IT’S official, rainy days are here, and road conditions can get awful for driving—slippery ground, floods, poor visibility—and yes, the monstrous traffic.
“Driving in the rain can be really dangerous, especially during the night, as it’s one of the worst conditions you can drive in,” says Carlos Ubaldo, director of Pinoy Driver blog, which helps motorists, especially new ones, pass government-required driving tests.
For this wet season, Ubaldo gives the following tips and advice to help motorists drive safely and avoid accidents on the road:
Before driving into a stormy weather:
Consider if you really need to go out and drive. Can you wait until it has stopped raining?
Let a friend or relative know about where you plan to go, your routine, and your estimated travel time. If you can, bring a travel buddy with you.
Plan your route in advance. Consider where you’re at and the routes you’re about to take. Are they not flooded?
Be sure to fill up. Air conditioner, lights, wipers, and possible heavy traffic will consume more fuel than usual.
Bring your mobile phone to use in case of emergencies. Bring an umbrella, as you’ll have to leave your car at some point.
Drive slower than you would at normal weather conditions. Don’t forget to leave enough space between you and the vehicle you are following. Many countries use the two-second rule — count “one-thousand-and-one, two-thousand-and-two” between a point on the road that the car in front of you passes until you pass the same point. It’s advisable to double this distance when driving on wet roads. That means using a four-second rule as gap to the vehicle you are following. If you are driving a heavy vehicle, you must increase this gap even further.
Avoid using rear fog lights. They can make your brake lights less visible and even dazzle motorists trailing behind you.
Keep the radio on and listen to news and updates on traffic conditions, floodings, road closures, and other road status and conditions.
Slow down. Driving too fast on wet road surfaces might cause your tires to lose direct contact with the road. This is called hydroplaning, also known as aquaplaning. This significantly reduces your traction and your steering wheel will feel very light. When this happens, stay as calm as you can and avoid abrupt motions. Don’t step on the brakes suddenly, let go of the accelerator, and steer gently and slightly to your desired direction until you regain traction and complete control of your wheel again.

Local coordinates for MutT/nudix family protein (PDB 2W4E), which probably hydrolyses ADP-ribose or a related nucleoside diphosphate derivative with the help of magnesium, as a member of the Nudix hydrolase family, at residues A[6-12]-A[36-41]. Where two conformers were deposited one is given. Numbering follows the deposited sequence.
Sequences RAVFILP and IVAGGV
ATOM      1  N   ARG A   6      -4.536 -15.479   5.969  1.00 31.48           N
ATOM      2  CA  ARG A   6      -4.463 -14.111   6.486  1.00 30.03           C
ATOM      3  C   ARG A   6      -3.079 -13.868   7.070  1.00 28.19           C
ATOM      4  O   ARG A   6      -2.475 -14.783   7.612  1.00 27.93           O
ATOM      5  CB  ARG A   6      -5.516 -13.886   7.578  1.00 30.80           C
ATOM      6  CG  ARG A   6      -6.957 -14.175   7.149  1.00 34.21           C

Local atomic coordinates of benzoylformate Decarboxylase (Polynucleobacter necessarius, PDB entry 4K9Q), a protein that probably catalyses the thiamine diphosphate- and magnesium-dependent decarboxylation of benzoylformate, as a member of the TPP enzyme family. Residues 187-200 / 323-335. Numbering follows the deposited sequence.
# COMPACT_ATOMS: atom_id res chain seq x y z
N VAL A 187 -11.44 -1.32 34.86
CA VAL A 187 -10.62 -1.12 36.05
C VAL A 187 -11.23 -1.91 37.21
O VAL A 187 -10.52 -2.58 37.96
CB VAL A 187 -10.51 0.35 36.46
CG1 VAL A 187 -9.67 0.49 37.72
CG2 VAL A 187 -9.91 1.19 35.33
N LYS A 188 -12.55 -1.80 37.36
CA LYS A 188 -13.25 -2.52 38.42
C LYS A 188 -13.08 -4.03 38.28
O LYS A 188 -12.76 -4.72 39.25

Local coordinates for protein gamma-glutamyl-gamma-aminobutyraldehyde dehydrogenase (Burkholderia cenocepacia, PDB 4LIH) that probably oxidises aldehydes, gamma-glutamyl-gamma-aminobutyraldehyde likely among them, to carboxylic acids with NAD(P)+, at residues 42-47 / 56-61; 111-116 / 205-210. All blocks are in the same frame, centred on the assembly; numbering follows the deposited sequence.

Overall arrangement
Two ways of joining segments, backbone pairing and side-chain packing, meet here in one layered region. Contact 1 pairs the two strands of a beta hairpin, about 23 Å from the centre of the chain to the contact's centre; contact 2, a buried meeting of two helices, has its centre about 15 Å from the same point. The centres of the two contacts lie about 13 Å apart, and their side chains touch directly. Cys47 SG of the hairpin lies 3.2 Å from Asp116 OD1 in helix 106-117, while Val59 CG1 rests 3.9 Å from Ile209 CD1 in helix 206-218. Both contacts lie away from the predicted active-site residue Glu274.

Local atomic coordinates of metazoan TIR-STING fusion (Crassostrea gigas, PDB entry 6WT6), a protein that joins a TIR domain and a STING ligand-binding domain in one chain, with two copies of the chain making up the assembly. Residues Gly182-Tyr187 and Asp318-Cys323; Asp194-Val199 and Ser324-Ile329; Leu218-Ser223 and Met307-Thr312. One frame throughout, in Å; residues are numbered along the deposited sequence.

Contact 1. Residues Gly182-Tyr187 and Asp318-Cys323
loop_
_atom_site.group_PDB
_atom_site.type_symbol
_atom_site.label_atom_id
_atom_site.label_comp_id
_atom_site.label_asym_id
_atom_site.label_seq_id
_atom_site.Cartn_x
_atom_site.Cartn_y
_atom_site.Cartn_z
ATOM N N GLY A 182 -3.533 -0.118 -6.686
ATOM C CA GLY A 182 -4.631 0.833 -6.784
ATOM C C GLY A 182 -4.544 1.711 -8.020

Be mindful of other road users. When you see pedestrians, cyclists, or motorcyclists ahead, slow down so you don’t spatter them, especially where there are potholes. After all, you would want to be treated the same.
Turn on the air conditioner or the defroster (if you have one), when the windshield starts to fog. Driving in the rain will more likely make your windshield foggy due to temperature change. This will severely restrict your visibility of the road. Keeping your air-conditioner turned on will deal with this problem.
When driving through floods is inevitable:
If you’re unsure about the depth of the flood, don’t attempt to drive through it. Try to look for an alternative route. If there’s no other road, try to drive on higher segments of the road.
Make sure you have a clear path ahead before you set off, so you won’t stop in the middle of the water, as your engine will be damaged if water enters it via the muffler. Keep your revs up to avoid this by using a low gear. If driving a manual vehicle, you can depress the clutch to keep the revs up without moving.
Drive steady and slow and in a low gear (as mentioned above) and make sure that you don’t take your feet off of the accelerator while you’re still in the water, as this will push off the water and prevent it from coming into your muffler.
Never drive through waters with strong currents; you don’t want yourself and your car to get washed away by fast flowing water.
Never start the engine when you’re in deep flood, as it will cause damages to your engine. If your engine ceases while still trying to pass through the water, call for assistance to have your vehicle assessed first.
Don’t forget to test your brakes once you’ve gone past the flood. Your brakes might give less to very little braking power when wet, and so you should dry them immediately by lightly applying the brakes while continuing to drive. You only need to do this a few seconds until you feel the increase in braking pressure. The friction and heat from the brakes dries the discs or brake shoes quickly.
So there, motorists. Be safe and keep dry.